Chile Coal Protest

Human rights groups and communities in Chile filed a constitutional protection action over the environmental impacts of coal-fired power plants on September 23, 2021. (Photo: FIDH)

New Legal Campaign Aims to Protect People and Nature From Polluters' 'Irreparable Damage'

"States must listen to communities' demands to recognize the human right to a healthy environment and better regulate businesses with respect to the impacts of their operations."

Frontline communities in Latin America and advocacy groups on Thursday announced a new global campaign that targets major polluters and aims "make the right to a healthy environment an internationally recognized human right" through court action.

Launched ahead of United Nations climate talks scheduled for next month, the campaign kicked off with a pair of lawsuits filed in Chile and Colombia by the Paris-based International Federation for Human Rights (FIDH) and member organizations in each country.

"#SeeYouInCourt is not just a hashtag or a publicity campaign," FIDH said in a statement. "It launches a series of actions to hold companies accountable for their harmful practices that prevent tens of thousands of communities around the world from living in a healthy, safe, and clean environment."

A campaign video released Thursday calls out polluters for not only disregarding human rights and the environment but also pressuring governments "to conduct business at any cost."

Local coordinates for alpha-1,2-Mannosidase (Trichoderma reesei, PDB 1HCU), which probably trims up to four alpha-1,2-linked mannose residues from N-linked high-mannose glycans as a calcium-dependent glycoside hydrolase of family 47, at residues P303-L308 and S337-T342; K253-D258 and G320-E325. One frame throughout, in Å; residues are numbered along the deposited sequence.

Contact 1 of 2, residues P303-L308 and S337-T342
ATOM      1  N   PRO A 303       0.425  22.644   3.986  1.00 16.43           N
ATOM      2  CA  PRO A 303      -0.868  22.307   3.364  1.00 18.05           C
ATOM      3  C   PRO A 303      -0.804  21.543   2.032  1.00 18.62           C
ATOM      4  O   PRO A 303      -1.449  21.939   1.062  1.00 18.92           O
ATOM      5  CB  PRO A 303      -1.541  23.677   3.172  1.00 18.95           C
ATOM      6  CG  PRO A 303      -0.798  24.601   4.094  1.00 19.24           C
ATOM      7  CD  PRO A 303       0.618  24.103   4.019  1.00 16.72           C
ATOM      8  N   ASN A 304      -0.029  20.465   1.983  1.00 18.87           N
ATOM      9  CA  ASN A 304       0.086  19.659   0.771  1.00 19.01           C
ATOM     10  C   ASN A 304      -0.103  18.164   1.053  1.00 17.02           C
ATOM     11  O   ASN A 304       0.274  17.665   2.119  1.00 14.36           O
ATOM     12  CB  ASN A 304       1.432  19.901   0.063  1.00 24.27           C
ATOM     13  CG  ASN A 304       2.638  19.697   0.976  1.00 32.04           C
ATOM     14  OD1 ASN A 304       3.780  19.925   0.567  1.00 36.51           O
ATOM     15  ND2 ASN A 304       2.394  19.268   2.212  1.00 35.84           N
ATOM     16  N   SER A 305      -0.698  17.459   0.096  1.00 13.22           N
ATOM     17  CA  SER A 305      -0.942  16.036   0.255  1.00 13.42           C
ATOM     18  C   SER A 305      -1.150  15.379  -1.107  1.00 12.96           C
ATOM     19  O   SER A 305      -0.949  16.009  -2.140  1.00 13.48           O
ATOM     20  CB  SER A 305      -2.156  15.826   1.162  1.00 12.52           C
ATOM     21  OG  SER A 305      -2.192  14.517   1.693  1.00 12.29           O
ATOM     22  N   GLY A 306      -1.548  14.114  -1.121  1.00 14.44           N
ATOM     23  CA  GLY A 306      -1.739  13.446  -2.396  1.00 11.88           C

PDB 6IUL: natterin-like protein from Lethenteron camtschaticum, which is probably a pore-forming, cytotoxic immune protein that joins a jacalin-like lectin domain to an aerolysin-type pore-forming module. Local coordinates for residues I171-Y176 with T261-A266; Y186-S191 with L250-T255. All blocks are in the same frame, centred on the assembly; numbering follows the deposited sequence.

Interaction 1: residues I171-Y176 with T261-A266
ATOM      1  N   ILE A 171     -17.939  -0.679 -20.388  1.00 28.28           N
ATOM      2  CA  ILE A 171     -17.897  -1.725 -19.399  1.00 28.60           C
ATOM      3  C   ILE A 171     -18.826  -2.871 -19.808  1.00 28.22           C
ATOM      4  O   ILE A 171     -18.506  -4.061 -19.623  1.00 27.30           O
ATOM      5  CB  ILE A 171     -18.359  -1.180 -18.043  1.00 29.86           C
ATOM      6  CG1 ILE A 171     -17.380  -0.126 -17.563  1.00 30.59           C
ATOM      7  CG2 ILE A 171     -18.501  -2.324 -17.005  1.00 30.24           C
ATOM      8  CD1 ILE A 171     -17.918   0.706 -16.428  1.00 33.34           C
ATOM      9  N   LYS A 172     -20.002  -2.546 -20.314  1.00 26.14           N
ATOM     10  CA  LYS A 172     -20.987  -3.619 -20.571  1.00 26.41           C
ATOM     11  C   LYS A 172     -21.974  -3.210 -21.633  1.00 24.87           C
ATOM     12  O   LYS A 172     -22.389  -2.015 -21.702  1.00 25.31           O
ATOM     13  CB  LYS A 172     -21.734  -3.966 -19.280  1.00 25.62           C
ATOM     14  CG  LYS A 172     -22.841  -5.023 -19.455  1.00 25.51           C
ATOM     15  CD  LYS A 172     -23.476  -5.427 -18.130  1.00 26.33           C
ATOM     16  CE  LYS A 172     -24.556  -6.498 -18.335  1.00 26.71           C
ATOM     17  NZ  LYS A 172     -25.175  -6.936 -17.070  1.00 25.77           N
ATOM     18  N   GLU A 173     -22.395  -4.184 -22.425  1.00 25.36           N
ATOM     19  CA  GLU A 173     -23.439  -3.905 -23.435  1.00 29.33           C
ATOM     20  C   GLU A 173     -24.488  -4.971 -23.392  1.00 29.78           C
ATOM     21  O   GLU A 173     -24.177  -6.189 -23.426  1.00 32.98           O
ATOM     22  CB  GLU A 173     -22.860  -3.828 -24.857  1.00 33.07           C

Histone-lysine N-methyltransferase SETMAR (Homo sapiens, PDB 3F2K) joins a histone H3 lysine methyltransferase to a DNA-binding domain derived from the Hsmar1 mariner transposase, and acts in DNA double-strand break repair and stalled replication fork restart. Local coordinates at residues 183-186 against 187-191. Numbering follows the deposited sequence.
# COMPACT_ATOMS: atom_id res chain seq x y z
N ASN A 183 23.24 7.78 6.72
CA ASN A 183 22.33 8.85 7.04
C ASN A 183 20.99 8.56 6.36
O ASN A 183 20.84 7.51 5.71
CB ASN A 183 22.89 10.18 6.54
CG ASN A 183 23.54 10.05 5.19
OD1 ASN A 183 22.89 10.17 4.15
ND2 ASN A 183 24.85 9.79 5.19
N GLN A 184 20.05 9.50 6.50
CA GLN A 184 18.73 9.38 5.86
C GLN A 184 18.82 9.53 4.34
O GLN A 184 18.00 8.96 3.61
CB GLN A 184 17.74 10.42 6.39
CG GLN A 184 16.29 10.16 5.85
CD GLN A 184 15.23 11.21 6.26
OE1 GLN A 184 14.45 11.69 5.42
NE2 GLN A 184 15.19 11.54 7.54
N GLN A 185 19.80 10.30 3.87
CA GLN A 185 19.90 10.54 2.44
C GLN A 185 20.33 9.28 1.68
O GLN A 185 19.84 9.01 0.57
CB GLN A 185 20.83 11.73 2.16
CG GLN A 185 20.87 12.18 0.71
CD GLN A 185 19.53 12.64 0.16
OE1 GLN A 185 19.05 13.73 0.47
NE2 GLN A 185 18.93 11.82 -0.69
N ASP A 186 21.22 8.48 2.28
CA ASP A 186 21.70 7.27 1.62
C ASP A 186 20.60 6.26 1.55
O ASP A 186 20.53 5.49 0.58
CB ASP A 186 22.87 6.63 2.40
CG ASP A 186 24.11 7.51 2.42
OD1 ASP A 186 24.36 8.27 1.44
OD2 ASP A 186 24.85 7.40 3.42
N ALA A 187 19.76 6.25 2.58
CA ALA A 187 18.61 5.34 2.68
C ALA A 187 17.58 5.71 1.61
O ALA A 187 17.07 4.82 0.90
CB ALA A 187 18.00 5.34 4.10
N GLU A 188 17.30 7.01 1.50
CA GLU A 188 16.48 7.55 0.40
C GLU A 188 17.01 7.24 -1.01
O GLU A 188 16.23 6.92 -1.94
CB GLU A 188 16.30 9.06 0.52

"Money isn't everything: Nature is priceless and its destruction causes lasting, irreparable damage," said Luis Misael Socarras Ipuana, a human rights defender and leader of the Wayuu communities of Guajira in Colombia. "Defending nature means denouncing the social, economic, and spiritual harm that companies have caused by destroying it, putting the survival of our people at risk."

In Colombia, the Jose Alvear Restrepo Lawyers' Collective (CAJAR), an FIDH member, joined with communities impacted by the diversion of a waterway, the Arroyo Bruno, to expand the massive Cerrejon open-pit coal mine.

"The environmental and climate impacts of the diversion have endangered the lives of local Indigenous communities and destroyed the fragile tropical dry forest ecosystem," explains FIDH's webpage for the case. "All of this is taking place in the context of a water and climate crisis."

In Chile, FIDH member Observatorio Ciudadano, the Terram Foundation, and members of the communities of Quintero and Puchuncavi, filed a constitutional protection action against the company AES Gener--recently renamed AES Andes--and the Chilean government for the impacts of coal-fired power plants.

Jose Aylwin, director of Observatorio Ciudadano, explained that they are taking on "the complacency of the state and the lack of even the most basic due diligence by the companies responsible for greenhouse gas emissions that cause climate change with serious human rights impacts."

The new lawsuits follow other coordinated legal actions against multinational polluters over the past year taken in the pursuit of justice and promoting the right to a healthy environment, noted FIDH's statement.

"Protecting the planet and fighting the climate crisis are two of the greatest challenges of our time," said FIDH president Alice Mogwe. "States must listen to communities' demands to recognize the human right to a healthy environment and better regulate businesses with respect to the impacts of their operations."

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